Year : 2012 | Volume
: 28 | Issue : 2 | Page : 238--239
Is it time to rethink maintenance Bacillus Calmette-Guerin?
|How to cite this article:|
Venkatramani V. Is it time to rethink maintenance Bacillus Calmette-Guerin?.Indian J Urol 2012;28:238-239
|How to cite this URL:|
Venkatramani V. Is it time to rethink maintenance Bacillus Calmette-Guerin?. Indian J Urol [serial online] 2012 [cited 2023 Mar 30 ];28:238-239
Available from: https://www.indianjurol.com/text.asp?2012/28/2/238/98484
In this study,  Herr et al. , report their experience with induction Bacillus Calmette-Guerin (BCG) alone in non-muscle invasive bladder cancer (NMIBC) and compare it with the known literature for maintenance BCG.
A cohort of 1021 consecutive patients with bladder cancer from 1995-2006 was reviewed in this study. All patients underwent restaging TURBT (trans-urethral resection of bladder tumor) and subsequently received six weekly instillations of induction BCG. Patients were followed up at three and six months with cystoscopy, urine cytology and TUR biopsy. A complete response was defined as negative cystoscopy, cytology and TUR biopsy at six months. These patients were the focus of further analysis and were eligible to receive another induction course of BCG at each relapse.
A total of 816/1021 (79%) had a complete response to BCG and were included in the study. Of this cohort, 780 (96%) had high-grade tumors, 505 (62%) had associated CIS (carcinoma in situ) and 669 (82%) had multiple/ recurrent tumors. All patients were followed up for five years with three to six-monthly cystoscopy, cytology and repeat TUR as necessary.
The two-year recurrence-free survival rate was 73% and the five-year recurrence-free survival was 46%. Median time to recurrence was 41 months. Five-year progression-free survival was 89% and only 4% of the cohort died of bladder cancer.
Thirty-two percent of patients required repeat induction courses of BCG for recurrence, with 9% requiring a total of three courses. Eight percent were considered treatment failures and underwent cystectomy for recurrent T1 disease.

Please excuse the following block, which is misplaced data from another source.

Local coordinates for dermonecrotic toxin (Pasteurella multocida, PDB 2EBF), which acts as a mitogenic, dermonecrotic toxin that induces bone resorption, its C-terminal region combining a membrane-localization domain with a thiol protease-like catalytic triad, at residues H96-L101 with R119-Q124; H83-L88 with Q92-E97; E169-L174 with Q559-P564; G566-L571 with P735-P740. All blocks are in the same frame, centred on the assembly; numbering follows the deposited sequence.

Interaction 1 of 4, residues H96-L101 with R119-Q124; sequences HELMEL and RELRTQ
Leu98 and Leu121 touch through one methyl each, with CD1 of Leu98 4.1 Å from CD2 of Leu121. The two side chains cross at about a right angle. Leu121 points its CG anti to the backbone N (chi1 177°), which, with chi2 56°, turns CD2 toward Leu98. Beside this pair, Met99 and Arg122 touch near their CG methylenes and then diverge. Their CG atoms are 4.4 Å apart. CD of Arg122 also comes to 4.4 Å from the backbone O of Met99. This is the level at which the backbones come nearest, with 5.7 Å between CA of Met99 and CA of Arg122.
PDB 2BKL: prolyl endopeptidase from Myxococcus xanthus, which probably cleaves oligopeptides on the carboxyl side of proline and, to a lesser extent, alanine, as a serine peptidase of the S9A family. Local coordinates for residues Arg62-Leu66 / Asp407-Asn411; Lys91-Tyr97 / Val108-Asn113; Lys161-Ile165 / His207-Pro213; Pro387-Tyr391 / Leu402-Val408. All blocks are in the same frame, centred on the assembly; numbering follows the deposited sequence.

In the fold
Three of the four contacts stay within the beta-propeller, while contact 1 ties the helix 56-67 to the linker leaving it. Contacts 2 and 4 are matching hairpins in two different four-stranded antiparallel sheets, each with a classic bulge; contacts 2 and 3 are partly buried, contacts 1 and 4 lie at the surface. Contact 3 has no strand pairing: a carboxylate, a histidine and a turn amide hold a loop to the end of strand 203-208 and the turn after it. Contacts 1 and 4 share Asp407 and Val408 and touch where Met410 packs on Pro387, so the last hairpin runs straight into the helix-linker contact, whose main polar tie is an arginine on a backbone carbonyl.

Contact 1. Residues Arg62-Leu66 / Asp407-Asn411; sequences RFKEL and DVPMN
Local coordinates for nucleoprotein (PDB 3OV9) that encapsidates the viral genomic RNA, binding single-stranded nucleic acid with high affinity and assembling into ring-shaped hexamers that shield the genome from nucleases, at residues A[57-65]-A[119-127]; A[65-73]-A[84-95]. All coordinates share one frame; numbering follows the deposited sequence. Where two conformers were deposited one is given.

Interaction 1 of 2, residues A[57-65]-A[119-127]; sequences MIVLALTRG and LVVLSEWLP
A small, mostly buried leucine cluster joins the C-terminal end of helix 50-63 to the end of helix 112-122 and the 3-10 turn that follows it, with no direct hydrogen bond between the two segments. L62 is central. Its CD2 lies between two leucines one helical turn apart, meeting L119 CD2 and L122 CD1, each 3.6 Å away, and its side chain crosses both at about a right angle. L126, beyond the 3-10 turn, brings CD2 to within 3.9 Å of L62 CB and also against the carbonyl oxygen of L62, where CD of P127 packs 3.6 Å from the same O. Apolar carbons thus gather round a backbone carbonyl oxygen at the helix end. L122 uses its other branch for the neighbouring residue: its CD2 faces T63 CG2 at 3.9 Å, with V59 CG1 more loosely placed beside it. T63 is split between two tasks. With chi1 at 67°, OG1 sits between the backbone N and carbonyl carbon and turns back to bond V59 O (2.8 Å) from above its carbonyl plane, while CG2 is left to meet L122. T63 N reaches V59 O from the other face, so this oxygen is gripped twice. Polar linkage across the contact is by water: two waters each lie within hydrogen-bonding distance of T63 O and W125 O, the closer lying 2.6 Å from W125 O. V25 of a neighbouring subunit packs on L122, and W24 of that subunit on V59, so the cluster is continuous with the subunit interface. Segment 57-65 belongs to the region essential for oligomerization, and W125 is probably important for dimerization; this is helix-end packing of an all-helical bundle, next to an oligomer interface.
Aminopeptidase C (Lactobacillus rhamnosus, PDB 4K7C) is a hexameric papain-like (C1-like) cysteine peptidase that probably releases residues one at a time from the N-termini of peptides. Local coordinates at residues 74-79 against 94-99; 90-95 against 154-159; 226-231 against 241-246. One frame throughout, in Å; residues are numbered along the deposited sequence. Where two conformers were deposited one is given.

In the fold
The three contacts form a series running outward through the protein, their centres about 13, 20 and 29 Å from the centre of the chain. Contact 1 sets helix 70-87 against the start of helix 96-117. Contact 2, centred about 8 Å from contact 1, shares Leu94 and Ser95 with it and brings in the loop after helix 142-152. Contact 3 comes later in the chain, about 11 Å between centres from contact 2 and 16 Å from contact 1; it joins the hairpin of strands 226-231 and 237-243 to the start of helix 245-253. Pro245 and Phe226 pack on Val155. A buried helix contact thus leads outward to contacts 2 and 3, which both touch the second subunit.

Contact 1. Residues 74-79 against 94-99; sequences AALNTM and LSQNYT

The practice of maintenance BCG is based on a single large randomised control trial (RCT) - the Southwest Oncology Group (SWOG) trial  which demonstrated a further 19%, 6% and 5% reduction in five-year recurrence, 'worsening disease' and death rates respectively, versus induction therapy alone. This trial forms the basis of the meta-analysis by Sylvester et al. ,  on which the recommendation for maintenance BCG is based. However, this data has several loopholes. First, the follow-up was relatively short (2.5 years) and progression and death rates are clearly proportional to the length of follow-up.  Second, only a small percent of tumors were high-risk, leading to a potential underestimation of the actual risk of progression.
Subsequent RCTs have failed to show a statistically significant difference between induction therapy alone and maintenance BCG, despite evidence of a trend to improved progression-free survival.  Current guidelines recommend maintenance BCG therapy for 'at least one year'.  This is presumably to increase the compliance with the regimen and is based on the meta-analysis of Bohle et al., which showed that at least one year of maintenance BCG was required to demonstrate the superiority of BCG over Mitomycin C in reducing recurrence or progression. 
The fact remains that maintenance BCG is toxic with only 16% of patients completing the three-year schedule in the SWOG trial. 
With this background in mind, Herr et al. , report their experience with induction therapy alone. This group shows favorable results in comparison with the SWOG trial with a 46% five-year recurrence-free survival (versus 60% for SWOG) and a 20% risk of progression (versus 45% for SWOG). These results appear excellent considering the high proportion of high-grade, multiple tumors, and carcinoma in situ CIS in their cohort.
However, there are a few points that beg clarification.
Nineteen percent of their cohort had received some sort of prior intravesical therapy which is not specified.Twenty-three percent of the cohort was considered tumor-positive at three months but became negative at six months without the need for maintenance therapy - how exactly this could occur is not detailed.The toxicity of repeated induction courses of BCG is not clarified in the article.Perhaps the biggest confounding factor in their results is the fact that all patients, including those with low-grade tumors, had restaging TURs. Complete clearance of the tumor after two TURs could have a significant impact on the risk of recurrence and progression, and quality of TURBT remains a variable whose impact is difficult to quantify.A sub-group analysis with regards to grade and stage of the tumor would have been extremely informative. For example, what was the outcome of TaG3 tumors? Similarly, the outcome of the non-responders to BCG would also have been worth knowing.
Despite these potential limitations, the results of this study remain impressive and should prompt further investigation into the real utility of maintenance BCG and its cost-benefit (vis-à-vis its significant toxicity).
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